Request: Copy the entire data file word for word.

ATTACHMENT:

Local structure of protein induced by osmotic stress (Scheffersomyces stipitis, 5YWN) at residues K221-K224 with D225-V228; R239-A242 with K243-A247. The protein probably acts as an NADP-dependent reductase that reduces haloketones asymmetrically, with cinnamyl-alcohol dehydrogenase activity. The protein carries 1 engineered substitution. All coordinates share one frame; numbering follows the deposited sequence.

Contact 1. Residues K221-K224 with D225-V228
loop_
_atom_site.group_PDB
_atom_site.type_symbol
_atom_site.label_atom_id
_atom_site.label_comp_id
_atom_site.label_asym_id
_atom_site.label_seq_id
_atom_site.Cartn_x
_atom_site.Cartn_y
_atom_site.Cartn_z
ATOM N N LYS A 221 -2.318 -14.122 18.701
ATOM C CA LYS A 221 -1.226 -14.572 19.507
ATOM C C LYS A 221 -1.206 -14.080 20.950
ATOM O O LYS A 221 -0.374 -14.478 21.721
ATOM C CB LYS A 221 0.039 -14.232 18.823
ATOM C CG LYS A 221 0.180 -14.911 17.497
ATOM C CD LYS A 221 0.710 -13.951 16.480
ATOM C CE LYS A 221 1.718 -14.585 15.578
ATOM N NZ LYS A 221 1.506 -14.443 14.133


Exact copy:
Local structure of protein induced by osmotic stress (Scheffersomyces stipitis, 5YWN) at residues K221-K224 with D225-V228; R239-A242 with K243-A247. The protein probably acts as an NADP-dependent reductase that reduces haloketones asymmetrically, with cinnamyl-alcohol dehydrogenase activity. The protein carries 1 engineered substitution. All coordinates share one frame; numbering follows the deposited sequence.

Contact 1. Residues K221-K224 with D225-V228
loop_
_atom_site.group_PDB
_atom_site.type_symbol
_atom_site.label_atom_id
_atom_site.label_comp_id
_atom_site.label_asym_id
_atom_site.label_seq_id
_atom_site.Cartn_x
_atom_site.Cartn_y
_atom_site.Cartn_z
ATOM N N LYS A 221 -2.318 -14.122 18.701
ATOM C CA LYS A 221 -1.226 -14.572 19.507
ATOM C C LYS A 221 -1.206 -14.080 20.950
ATOM O O LYS A 221 -0.374 -14.478 21.721
ATOM C CB LYS A 221 0.039 -14.232 18.823
ATOM C CG LYS A 221 0.180 -14.911 17.497
ATOM C CD LYS A 221 0.710 -13.951 16.480
ATOM C CE LYS A 221 1.718 -14.585 15.578
ATOM N NZ LYS A 221 1.506 -14.443 14.133